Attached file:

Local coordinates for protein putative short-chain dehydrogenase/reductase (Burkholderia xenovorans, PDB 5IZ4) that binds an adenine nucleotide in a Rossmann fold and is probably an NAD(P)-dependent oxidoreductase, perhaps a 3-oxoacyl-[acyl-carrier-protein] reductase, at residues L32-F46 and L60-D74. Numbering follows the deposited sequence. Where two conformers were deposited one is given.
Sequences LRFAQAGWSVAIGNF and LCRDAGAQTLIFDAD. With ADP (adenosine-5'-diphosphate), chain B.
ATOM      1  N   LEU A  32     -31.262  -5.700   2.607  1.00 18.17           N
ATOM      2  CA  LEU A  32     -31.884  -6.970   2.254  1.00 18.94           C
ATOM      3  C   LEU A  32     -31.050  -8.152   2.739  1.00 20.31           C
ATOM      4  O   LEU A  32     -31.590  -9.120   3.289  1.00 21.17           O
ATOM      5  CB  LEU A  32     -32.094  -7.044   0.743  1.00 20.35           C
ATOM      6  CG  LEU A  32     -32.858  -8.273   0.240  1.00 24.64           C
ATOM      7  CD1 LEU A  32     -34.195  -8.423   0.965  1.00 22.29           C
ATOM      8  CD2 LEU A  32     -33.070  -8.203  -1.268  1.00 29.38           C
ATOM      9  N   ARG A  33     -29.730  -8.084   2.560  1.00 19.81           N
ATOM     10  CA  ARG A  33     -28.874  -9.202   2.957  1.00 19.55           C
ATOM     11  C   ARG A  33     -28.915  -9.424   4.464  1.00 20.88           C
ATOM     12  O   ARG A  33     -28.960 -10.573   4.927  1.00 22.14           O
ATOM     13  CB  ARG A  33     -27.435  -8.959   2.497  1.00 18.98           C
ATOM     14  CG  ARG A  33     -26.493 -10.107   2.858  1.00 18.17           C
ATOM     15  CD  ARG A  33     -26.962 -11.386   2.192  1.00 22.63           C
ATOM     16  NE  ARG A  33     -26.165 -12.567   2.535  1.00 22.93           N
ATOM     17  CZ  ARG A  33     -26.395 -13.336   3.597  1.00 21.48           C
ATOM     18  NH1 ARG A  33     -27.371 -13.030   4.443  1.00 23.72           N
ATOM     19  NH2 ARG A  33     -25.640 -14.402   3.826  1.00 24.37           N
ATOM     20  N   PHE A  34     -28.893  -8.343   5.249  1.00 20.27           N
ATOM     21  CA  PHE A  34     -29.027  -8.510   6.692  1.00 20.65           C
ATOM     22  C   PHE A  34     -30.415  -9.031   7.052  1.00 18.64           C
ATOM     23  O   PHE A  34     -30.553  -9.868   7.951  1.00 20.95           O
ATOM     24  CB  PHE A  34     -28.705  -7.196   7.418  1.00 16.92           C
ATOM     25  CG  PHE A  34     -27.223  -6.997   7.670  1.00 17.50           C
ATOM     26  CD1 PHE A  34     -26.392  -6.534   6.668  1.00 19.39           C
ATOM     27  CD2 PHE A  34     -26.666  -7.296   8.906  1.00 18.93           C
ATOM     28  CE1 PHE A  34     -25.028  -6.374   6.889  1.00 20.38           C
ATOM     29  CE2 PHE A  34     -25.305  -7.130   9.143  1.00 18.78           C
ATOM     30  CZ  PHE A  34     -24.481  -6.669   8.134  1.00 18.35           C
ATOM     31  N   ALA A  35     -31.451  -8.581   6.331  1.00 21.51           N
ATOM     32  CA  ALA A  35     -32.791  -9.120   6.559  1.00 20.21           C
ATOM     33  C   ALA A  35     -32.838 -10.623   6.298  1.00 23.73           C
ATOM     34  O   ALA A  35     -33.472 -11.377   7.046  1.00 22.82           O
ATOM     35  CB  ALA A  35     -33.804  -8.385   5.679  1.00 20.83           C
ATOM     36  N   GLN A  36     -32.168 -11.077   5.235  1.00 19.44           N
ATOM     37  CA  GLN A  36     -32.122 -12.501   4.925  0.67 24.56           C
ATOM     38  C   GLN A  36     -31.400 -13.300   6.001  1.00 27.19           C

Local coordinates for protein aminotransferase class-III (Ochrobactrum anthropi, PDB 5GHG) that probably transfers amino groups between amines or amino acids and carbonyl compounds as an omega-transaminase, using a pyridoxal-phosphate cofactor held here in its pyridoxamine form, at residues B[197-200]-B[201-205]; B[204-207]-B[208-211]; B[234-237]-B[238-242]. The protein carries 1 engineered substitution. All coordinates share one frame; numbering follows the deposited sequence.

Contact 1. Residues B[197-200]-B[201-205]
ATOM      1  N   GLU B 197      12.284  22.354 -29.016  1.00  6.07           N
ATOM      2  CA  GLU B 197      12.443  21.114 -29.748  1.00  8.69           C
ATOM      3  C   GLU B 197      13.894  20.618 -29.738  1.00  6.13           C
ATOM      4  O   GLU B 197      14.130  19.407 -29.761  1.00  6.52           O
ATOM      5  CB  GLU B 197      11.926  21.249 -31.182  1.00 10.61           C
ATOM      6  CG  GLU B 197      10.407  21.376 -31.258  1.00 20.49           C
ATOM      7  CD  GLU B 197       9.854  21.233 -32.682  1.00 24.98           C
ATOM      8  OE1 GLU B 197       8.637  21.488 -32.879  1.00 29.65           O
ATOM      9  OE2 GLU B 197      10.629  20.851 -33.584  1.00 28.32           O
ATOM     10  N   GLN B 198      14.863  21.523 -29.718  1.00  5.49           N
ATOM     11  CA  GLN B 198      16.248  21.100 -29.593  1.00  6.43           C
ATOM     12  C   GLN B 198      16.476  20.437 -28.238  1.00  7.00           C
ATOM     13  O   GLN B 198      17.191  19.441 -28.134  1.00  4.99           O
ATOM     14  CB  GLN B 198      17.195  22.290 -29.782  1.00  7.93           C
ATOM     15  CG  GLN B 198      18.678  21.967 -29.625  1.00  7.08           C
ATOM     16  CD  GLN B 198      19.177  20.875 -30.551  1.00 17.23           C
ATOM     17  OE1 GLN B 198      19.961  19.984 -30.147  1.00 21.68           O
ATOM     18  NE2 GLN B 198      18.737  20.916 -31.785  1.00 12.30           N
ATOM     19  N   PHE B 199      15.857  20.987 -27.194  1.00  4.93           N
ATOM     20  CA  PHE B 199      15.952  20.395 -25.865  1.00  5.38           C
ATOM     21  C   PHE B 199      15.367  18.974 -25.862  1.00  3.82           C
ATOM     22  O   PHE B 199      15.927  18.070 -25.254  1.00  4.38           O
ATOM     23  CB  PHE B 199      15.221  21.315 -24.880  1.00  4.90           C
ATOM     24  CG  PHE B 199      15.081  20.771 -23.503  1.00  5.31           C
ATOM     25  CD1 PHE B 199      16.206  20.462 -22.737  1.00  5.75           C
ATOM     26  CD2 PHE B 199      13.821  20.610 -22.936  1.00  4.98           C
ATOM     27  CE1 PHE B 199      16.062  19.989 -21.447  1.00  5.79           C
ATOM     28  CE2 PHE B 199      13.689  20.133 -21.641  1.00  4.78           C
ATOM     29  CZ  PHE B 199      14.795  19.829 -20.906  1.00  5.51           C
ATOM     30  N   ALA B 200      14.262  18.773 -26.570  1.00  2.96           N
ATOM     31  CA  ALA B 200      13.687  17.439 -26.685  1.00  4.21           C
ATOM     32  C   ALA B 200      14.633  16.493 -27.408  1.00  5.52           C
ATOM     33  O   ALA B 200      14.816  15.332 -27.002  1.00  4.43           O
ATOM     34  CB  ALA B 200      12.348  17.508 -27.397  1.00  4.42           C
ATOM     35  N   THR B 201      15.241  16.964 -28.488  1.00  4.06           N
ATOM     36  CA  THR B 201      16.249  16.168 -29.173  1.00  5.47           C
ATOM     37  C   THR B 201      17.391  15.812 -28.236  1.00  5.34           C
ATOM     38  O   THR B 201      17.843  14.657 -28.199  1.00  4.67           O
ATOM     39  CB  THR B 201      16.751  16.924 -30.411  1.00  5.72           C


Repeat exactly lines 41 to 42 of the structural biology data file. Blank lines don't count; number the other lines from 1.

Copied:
Local coordinates for protein aminotransferase class-III (Ochrobactrum anthropi, PDB 5GHG) that probably transfers amino groups between amines or amino acids and carbonyl compounds as an omega-transaminase, using a pyridoxal-phosphate cofactor held here in its pyridoxamine form, at residues B[197-200]-B[201-205]; B[204-207]-B[208-211]; B[234-237]-B[238-242]. The protein carries 1 engineered substitution. All coordinates share one frame; numbering follows the deposited sequence.

Contact 1. Residues B[197-200]-B[201-205]